議員斥免遣返聲請遭濫用 黎棟國:盡力防止

Oct 29th, 2015 | Crime, Government, Immigration, Media | Comment

TVB on Legco questions on USM (28Oct2015)

Security Bureau reply to Hon. Ip Kwok-him in Legco

Oct 29th, 2015 | Crime, Government, Immigration, Legal | Comment

SB reply in Legco to Ip Kwok-him(28Oct2015)


Annex 1 – “Figures on on-refoulement claims”

Annex 2 – “Expenditure for screening non-refoulement claims”

Security Bureau reply to Hon. Paul Tse in Legco

Oct 29th, 2015 | Crime, Government, Immigration, Legal | Comment

SB reply in Legco to Paul Tse (28Oct2015)

Alarm over rise in dubious Indian refugee claimants

Oct 29th, 2015 | Immigration, Media | Comment

Standard - Alarm over rise in dubious  Indian claims

VF comments to questions in Legco on 28 Oct 2015

Oct 28th, 2015 | Government, Immigration, Rejection, VF Opinion, Welfare | Comment

VF comments to Legco questions on 28 Oct 2015

Homeless refugees and locals spend nights in McDonald’s

Oct 28th, 2015 | Housing, Media, VF Opinion, Welfare | Comment

Homeless refugees, both new-arrivals and veterans, frequently spend nights in McDonald’s especially during cold winter months. Prohibited from working and inadequately supported by the Social Welfare Department, a growing number of refugees are becoming homeless and sleeping in parks, passageways and under flyer-overs. McDonald restaurants are the only establishments that offer safety and comparable tranquility overnight. Similarly to impoverished residents, refugees huddle up on benches with their few belongings after midnight and return to the street at the crack of dawn, before their presence inconveniences breakfast customers. It is disgraceful that Hong Kong Government fails to support its poorest citizens and reduces refugees to dehumanizing destitution.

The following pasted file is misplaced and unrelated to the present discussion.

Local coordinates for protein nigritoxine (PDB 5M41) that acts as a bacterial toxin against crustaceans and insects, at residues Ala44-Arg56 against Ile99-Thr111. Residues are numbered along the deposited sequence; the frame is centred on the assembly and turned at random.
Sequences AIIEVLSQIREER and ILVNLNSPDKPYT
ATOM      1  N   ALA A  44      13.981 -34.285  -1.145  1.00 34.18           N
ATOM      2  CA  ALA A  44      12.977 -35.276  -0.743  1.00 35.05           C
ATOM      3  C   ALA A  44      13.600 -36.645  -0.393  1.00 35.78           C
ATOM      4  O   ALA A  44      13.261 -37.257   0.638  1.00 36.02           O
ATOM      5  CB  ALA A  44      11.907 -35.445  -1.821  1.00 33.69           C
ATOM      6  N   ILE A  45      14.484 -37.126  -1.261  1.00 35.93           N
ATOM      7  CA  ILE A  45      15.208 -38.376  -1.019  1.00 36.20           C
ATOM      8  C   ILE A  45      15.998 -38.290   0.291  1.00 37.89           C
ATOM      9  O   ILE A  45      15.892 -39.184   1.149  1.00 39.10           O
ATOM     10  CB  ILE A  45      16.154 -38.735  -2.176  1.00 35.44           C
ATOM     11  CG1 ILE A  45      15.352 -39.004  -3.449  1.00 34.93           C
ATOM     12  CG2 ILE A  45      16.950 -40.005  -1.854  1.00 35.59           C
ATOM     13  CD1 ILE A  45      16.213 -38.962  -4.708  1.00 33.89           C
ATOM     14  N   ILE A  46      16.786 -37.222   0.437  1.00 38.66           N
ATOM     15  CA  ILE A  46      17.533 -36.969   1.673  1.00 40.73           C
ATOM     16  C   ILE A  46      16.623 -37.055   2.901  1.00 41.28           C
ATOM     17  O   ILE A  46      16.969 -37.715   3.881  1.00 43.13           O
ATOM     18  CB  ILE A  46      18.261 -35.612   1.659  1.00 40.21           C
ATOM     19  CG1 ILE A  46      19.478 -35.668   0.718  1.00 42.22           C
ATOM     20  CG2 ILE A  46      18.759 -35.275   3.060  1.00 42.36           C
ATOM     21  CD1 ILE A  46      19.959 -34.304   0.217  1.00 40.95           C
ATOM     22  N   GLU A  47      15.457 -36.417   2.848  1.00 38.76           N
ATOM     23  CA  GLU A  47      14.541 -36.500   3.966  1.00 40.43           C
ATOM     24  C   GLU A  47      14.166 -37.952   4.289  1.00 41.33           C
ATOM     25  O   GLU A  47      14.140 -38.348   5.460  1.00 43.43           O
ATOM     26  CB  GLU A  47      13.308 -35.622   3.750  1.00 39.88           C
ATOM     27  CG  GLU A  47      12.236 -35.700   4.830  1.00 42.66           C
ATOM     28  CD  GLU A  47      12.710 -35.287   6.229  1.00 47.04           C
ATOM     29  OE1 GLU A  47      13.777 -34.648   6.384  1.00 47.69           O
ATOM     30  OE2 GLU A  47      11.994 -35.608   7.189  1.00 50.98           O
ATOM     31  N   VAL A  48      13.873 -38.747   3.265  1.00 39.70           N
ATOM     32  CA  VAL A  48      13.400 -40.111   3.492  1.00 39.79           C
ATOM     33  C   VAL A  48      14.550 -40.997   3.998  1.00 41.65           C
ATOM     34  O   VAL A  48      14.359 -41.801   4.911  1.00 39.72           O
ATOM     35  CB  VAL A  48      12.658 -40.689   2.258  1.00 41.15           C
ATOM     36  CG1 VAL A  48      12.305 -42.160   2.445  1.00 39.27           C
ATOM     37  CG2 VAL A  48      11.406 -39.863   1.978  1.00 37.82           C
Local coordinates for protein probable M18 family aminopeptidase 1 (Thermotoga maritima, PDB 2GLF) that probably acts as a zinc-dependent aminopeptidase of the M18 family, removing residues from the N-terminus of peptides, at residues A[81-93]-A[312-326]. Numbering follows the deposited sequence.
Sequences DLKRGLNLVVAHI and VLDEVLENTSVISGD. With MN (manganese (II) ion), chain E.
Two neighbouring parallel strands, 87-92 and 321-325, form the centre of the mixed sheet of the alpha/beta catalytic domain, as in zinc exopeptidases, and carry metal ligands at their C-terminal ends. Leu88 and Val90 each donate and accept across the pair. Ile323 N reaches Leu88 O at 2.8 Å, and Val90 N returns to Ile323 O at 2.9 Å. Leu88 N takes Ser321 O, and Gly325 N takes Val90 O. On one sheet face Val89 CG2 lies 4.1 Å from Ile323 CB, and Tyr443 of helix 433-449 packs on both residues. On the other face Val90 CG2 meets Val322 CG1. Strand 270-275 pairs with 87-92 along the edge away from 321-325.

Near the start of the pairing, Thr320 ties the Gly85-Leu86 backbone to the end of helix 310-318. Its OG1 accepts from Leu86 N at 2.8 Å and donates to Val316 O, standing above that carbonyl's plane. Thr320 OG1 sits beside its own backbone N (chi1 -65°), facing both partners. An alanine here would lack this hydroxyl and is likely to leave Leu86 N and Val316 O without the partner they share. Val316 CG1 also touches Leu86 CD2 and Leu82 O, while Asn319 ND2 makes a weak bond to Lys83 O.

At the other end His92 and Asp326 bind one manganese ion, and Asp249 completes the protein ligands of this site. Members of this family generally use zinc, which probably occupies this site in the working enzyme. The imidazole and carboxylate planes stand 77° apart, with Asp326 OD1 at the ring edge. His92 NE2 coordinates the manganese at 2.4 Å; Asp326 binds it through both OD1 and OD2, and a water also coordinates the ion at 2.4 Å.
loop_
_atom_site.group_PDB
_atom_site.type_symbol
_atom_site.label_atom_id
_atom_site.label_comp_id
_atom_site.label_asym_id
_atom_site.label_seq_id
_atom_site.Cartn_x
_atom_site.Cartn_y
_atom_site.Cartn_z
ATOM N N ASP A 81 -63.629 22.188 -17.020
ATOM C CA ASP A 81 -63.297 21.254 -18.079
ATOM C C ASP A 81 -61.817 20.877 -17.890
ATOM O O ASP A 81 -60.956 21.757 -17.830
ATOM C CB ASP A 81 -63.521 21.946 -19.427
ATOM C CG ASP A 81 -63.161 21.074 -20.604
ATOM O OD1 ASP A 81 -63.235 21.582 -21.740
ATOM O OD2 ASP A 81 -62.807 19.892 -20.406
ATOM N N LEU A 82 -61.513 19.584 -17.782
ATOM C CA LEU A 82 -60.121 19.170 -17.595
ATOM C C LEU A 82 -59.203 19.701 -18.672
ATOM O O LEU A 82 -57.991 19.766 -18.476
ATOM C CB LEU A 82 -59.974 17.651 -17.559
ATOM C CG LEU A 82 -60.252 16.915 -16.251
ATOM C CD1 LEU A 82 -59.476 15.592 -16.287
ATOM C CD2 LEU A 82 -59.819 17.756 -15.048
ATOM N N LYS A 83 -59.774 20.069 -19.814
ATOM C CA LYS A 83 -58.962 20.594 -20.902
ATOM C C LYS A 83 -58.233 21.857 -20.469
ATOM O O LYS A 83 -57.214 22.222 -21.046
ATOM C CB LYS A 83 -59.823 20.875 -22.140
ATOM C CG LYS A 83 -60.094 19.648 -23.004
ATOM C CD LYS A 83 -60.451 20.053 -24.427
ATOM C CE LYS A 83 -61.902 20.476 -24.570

BBC - McRefugees of Hong Kong

Hong Kong-based photographer lifts the veil on refugees in New Territory slums

Oct 28th, 2015 | Housing, Media, Personal Experiences, Welfare | Comment

Coconuts - photographer lifts the veil on refugee slums

Brainwashing through wrong questions

Oct 27th, 2015 | Advocacy, Crime, Immigration, Personal Experiences, Refugee Community, Rejection | Comment

Hello, this is Outsider. I’m writing again because I find that the article published by The Standard on 5 October 2015 is misleading, as it mixes up the issues of seeking asylum and seeking employment. The reporter writes about dodgy agencies in India that promise work though asylum visas. The featured website claims, “Hong Kong Asylum Visa.”

As a refugee I am deeply disappointed with the government propaganda broadcasted by the media reporting illegal activities by refugees who are then called indistinctly: illegal immigrants, criminals, job seekers and abusers of the asylum system. The Immigration Department is always ready to make press releases when it arrests claimants working (link).